By Charlie Bermant
Peninsula Daily News
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The accounting error, which was discovered in late September, led to a city allocation of sales tax receipts that was about $200,000 less than the projected budget, which led to an announcement of 10 layoffs
“What we are feeling is the same as many cities throughout the country,” City Manager David Timmons said at a City Council budget workshop Monday as he related specific instances of layoffs elsewhere.
“We were fighting the battle, but the [negative economic] systems have outlasted us, and we don’t have any options left.”
Timmons said the tax shortfall made it clear that immediate action was necessary.
“Last week, we had to slam on the brakes,” Timmons said.
“The people who lost their jobs were our friends, and we are dejected and broken by the decision we had to make last week.
“There is a chance that we can turn things around and reinstate these people and their positions but it will depend on the policy decisions that are made by the council.”
Since the meeting was a workshop, no action was taken during the 90 minutes that Timmons made his presentation and answered questions from the council.
Timmons offered several specific cost-savings examples that already have been implemented, while suggesting others that can be taken over the next few months.
One is to recover the costs of police overtime that was incurred during festival season, which can be billed to the lodging tax fund.
Another is to defer the purchase of new police vehicles and enter lease agreements instead.
Private consultants also can be hired, giving the city a 100 percent reimbursement from the state, which is not available if a staff member performs the same task, Timmons said.
The city had projected receiving $1.7 million in sales tax revenue, but two vendors had misreported the destination for the funds, miscoding their remittance as belonging to the city of Port Townsend, when in fact these sales-deliveries to Port Townsend Paper Corp. were taking place outside of the city limit.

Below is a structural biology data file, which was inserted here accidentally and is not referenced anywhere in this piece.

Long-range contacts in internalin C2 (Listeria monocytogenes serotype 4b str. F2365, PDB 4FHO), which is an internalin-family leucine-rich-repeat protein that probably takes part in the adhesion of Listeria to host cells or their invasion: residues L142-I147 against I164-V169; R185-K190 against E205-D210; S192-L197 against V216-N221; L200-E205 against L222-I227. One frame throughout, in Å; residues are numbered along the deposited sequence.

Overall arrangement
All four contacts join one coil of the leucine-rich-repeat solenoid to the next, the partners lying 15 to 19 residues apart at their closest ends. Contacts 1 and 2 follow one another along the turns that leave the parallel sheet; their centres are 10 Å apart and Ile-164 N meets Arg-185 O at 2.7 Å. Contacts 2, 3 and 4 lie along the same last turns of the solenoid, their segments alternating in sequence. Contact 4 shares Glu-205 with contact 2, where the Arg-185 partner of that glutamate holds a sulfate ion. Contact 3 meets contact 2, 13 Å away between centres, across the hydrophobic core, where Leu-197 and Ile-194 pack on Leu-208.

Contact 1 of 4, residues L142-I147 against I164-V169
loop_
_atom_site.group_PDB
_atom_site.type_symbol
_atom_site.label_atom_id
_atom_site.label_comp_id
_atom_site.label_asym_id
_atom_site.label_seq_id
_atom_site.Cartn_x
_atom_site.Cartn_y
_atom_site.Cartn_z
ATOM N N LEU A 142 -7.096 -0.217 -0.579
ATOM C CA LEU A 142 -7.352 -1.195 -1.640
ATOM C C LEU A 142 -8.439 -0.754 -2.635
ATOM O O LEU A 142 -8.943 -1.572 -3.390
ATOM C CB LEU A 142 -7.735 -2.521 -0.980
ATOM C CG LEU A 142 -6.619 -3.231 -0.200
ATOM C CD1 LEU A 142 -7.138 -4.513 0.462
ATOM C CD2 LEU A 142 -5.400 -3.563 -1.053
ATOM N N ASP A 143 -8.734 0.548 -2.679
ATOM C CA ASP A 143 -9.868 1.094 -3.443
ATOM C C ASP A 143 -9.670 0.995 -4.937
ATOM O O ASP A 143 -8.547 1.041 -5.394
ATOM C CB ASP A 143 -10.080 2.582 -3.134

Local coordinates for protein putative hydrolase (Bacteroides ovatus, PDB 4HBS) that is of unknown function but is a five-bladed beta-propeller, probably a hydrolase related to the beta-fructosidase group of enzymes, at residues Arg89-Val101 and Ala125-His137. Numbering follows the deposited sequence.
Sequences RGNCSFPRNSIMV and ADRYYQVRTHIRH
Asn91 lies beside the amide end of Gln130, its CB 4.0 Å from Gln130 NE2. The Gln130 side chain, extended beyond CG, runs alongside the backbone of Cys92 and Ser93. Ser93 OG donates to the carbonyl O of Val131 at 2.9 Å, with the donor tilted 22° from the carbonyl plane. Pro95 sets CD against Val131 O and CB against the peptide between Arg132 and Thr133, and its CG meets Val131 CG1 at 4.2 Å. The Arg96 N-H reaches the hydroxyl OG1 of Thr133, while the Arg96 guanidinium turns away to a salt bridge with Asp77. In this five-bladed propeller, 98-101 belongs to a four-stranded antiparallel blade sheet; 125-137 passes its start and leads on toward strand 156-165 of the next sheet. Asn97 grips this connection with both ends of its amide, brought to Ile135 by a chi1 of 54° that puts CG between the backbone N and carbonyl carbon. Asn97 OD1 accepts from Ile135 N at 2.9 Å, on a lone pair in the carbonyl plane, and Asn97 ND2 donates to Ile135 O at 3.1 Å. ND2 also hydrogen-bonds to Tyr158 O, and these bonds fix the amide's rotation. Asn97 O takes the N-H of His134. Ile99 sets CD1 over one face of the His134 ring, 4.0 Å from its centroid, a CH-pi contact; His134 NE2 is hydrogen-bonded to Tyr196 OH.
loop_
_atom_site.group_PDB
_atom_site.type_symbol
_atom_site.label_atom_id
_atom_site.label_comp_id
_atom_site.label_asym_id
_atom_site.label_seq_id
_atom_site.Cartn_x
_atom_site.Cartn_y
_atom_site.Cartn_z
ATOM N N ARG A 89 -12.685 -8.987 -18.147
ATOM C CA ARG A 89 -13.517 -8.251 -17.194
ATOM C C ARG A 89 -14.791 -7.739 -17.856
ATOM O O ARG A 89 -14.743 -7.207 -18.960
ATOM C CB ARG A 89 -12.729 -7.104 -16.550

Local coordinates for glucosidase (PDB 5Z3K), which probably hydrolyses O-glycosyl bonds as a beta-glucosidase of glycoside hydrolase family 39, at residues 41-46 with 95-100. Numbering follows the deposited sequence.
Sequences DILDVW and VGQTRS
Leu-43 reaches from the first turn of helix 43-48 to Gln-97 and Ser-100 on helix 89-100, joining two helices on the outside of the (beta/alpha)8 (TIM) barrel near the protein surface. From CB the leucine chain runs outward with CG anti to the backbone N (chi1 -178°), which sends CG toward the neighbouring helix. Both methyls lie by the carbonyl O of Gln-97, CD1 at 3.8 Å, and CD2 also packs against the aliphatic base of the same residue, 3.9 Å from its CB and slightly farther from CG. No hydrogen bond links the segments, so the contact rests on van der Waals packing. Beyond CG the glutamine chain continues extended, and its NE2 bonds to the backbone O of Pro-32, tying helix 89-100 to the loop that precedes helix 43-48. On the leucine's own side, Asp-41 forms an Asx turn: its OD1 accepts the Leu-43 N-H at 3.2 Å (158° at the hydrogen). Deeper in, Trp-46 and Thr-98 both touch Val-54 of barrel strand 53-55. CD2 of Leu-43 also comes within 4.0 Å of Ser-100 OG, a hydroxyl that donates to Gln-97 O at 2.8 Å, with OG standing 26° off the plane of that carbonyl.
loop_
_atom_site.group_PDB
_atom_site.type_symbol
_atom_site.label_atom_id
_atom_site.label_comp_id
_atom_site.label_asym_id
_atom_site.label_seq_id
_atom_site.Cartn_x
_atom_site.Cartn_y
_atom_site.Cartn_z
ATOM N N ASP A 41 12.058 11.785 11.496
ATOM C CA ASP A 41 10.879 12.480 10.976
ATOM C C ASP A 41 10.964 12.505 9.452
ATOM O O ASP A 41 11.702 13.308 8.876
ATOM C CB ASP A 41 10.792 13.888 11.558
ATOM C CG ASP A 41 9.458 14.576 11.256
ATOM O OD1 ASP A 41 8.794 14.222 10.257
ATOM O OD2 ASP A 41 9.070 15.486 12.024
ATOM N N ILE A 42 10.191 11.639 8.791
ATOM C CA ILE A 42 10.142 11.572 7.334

So the city revenue for the year was readjusted to $1.5 million, with the $200,000 going to Jefferson County.
That led to layoffs.
The Public Works and Engineering department was hardest hit by the layoffs, with three positions eliminated.
The Water Department loses one position, the Parks and Recreation Division was trimmed by two, and the public pool at 1919 Blaine St., loses one position.
The Development Services Division loses one position, while another worker is reduced to part-time status.
The city prosecutor job has been eliminated and will change to a contract for service position.
Timmons said the Public Works and DSD positions are being reduced because there are fewer small projects in the works, and the one project to be completed is the development of a new water system which will require less staff support than multiple projects.
The parks position elimination leaves two workers to maintain about 100 acres of park property.
Timmons said that volunteers could be a labor source and that a lot of maintenance projects will be postponed.
“We can defer some of these projects, but they compound over time,” he said.
“We can get by doing nothing for one season, but after two seasons it will start to show.”
Even though the real estate numbers have shown a slight increase, that industry hasn’t yielded any additional revenue, Timmons said.
Timmons characterized the new measures as “damage control” in reaction to the accounting misallocation, saying that the immediate action will have a long term effect.
“I decided that if I had to make adjustments, it would be better to do it now than wait,” Timmons said.
“The actions we take now will have a direct bearing on what happens in 2013.”
Jefferson County Reporter Charlie Bermant can be reached at 360-385-2335 or at email@example.com.